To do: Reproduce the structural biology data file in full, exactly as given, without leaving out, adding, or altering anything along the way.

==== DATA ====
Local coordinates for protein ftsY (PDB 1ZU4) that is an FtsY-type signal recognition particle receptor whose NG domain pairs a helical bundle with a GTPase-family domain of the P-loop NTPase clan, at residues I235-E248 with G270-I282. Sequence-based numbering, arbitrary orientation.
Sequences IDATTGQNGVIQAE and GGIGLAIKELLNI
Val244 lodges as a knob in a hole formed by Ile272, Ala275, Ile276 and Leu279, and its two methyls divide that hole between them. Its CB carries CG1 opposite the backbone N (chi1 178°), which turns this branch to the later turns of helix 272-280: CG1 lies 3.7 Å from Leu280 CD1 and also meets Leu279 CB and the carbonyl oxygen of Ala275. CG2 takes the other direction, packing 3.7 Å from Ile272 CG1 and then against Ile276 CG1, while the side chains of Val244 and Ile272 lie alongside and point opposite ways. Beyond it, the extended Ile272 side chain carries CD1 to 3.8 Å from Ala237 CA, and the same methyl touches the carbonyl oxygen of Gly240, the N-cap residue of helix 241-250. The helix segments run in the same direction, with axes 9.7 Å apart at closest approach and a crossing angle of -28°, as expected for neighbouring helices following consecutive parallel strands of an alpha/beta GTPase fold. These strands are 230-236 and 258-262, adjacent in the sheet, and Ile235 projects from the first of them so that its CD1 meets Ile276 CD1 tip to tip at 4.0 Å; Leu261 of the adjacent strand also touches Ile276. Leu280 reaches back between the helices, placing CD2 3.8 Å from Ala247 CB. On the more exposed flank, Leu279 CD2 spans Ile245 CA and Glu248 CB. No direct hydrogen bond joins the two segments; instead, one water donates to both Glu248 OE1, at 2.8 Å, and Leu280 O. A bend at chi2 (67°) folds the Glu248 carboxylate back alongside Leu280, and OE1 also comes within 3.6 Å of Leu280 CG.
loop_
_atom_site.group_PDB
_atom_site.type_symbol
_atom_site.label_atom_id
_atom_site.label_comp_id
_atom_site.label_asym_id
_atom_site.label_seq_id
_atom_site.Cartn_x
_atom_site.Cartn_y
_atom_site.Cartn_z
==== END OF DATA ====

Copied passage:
Local coordinates for protein ftsY (PDB 1ZU4) that is an FtsY-type signal recognition particle receptor whose NG domain pairs a helical bundle with a GTPase-family domain of the P-loop NTPase clan, at residues I235-E248 with G270-I282. Sequence-based numbering, arbitrary orientation.
Sequences IDATTGQNGVIQAE and GGIGLAIKELLNI
Val244 lodges as a knob in a hole formed by Ile272, Ala275, Ile276 and Leu279, and its two methyls divide that hole between them. Its CB carries CG1 opposite the backbone N (chi1 178°), which turns this branch to the later turns of helix 272-280: CG1 lies 3.7 Å from Leu280 CD1 and also meets Leu279 CB and the carbonyl oxygen of Ala275. CG2 takes the other direction, packing 3.7 Å from Ile272 CG1 and then against Ile276 CG1, while the side chains of Val244 and Ile272 lie alongside and point opposite ways. Beyond it, the extended Ile272 side chain carries CD1 to 3.8 Å from Ala237 CA, and the same methyl touches the carbonyl oxygen of Gly240, the N-cap residue of helix 241-250. The helix segments run in the same direction, with axes 9.7 Å apart at closest approach and a crossing angle of -28°, as expected for neighbouring helices following consecutive parallel strands of an alpha/beta GTPase fold. These strands are 230-236 and 258-262, adjacent in the sheet, and Ile235 projects from the first of them so that its CD1 meets Ile276 CD1 tip to tip at 4.0 Å; Leu261 of the adjacent strand also touches Ile276. Leu280 reaches back between the helices, placing CD2 3.8 Å from Ala247 CB. On the more exposed flank, Leu279 CD2 spans Ile245 CA and Glu248 CB. No direct hydrogen bond joins the two segments; instead, one water donates to both Glu248 OE1, at 2.8 Å, and Leu280 O. A bend at chi2 (67°) folds the Glu248 carboxylate back alongside Leu280, and OE1 also comes within 3.6 Å of Leu280 CG.
loop_
_atom_site.group_PDB
_atom_site.type_symbol
_atom_site.label_atom_id
_atom_site.label_comp_id
_atom_site.label_asym_id
_atom_site.label_seq_id
_atom_site.Cartn_x
_atom_site.Cartn_y
_atom_site.Cartn_z